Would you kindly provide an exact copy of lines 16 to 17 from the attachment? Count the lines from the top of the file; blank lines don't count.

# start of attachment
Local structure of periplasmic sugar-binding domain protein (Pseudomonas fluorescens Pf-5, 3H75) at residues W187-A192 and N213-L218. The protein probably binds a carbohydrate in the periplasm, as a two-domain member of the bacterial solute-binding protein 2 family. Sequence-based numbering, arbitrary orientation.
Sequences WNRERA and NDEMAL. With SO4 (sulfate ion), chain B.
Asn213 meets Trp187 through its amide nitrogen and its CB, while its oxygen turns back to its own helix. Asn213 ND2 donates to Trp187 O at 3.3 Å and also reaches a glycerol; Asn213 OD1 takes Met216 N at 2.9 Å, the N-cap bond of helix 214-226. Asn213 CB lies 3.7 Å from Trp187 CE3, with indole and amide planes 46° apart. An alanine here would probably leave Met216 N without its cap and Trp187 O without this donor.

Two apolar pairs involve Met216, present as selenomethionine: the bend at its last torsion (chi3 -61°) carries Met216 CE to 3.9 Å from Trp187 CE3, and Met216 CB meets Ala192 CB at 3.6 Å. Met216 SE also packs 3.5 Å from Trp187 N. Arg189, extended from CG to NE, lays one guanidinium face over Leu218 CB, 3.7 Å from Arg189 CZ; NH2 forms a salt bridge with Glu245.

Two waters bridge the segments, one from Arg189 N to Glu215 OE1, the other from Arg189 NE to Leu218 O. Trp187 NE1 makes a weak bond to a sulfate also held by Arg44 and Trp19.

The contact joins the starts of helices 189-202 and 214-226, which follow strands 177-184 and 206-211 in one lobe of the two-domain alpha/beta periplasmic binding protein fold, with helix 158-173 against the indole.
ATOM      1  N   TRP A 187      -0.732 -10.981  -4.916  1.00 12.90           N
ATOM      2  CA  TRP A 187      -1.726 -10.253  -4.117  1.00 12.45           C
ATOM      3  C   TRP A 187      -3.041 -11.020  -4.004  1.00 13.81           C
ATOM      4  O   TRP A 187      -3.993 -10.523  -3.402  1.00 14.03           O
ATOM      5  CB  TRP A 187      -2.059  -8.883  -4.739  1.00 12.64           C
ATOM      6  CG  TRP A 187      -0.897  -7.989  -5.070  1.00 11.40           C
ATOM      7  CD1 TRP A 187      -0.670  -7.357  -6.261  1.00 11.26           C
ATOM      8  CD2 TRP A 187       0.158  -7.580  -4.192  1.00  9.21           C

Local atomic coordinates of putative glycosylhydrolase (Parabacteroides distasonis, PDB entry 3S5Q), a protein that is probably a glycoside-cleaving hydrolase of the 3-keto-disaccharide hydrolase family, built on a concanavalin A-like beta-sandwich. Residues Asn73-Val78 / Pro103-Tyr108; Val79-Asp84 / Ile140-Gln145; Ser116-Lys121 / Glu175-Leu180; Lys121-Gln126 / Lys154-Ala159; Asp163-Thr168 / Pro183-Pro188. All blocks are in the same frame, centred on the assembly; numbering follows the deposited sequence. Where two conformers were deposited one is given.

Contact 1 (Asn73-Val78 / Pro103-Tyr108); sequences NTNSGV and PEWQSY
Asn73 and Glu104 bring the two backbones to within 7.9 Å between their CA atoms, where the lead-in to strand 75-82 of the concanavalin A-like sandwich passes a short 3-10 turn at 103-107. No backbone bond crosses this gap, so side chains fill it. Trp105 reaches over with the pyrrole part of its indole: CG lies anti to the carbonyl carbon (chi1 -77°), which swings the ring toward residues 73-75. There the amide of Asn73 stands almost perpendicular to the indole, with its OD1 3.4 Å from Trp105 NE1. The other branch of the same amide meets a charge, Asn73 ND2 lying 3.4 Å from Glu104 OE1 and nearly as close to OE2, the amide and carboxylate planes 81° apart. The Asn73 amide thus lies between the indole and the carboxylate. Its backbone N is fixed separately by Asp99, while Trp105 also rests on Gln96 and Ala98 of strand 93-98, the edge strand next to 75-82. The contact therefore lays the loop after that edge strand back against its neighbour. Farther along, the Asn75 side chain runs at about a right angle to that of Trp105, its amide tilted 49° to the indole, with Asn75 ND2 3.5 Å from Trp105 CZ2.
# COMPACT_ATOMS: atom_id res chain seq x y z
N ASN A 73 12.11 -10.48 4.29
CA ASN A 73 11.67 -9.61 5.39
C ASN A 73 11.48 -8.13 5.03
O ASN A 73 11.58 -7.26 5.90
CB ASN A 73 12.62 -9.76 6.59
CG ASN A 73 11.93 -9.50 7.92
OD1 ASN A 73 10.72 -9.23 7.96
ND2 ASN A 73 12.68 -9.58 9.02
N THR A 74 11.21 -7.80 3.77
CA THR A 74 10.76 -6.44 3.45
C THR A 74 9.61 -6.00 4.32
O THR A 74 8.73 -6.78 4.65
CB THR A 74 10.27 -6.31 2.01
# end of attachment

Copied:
Contact 1 (Asn73-Val78 / Pro103-Tyr108); sequences NTNSGV and PEWQSY
Asn73 and Glu104 bring the two backbones to within 7.9 Å between their CA atoms, where the lead-in to strand 75-82 of the concanavalin A-like sandwich passes a short 3-10 turn at 103-107. No backbone bond crosses this gap, so side chains fill it. Trp105 reaches over with the pyrrole part of its indole: CG lies anti to the carbonyl carbon (chi1 -77°), which swings the ring toward residues 73-75. There the amide of Asn73 stands almost perpendicular to the indole, with its OD1 3.4 Å from Trp105 NE1. The other branch of the same amide meets a charge, Asn73 ND2 lying 3.4 Å from Glu104 OE1 and nearly as close to OE2, the amide and carboxylate planes 81° apart. The Asn73 amide thus lies between the indole and the carboxylate. Its backbone N is fixed separately by Asp99, while Trp105 also rests on Gln96 and Ala98 of strand 93-98, the edge strand next to 75-82. The contact therefore lays the loop after that edge strand back against its neighbour. Farther along, the Asn75 side chain runs at about a right angle to that of Trp105, its amide tilted 49° to the indole, with Asn75 ND2 3.5 Å from Trp105 CZ2.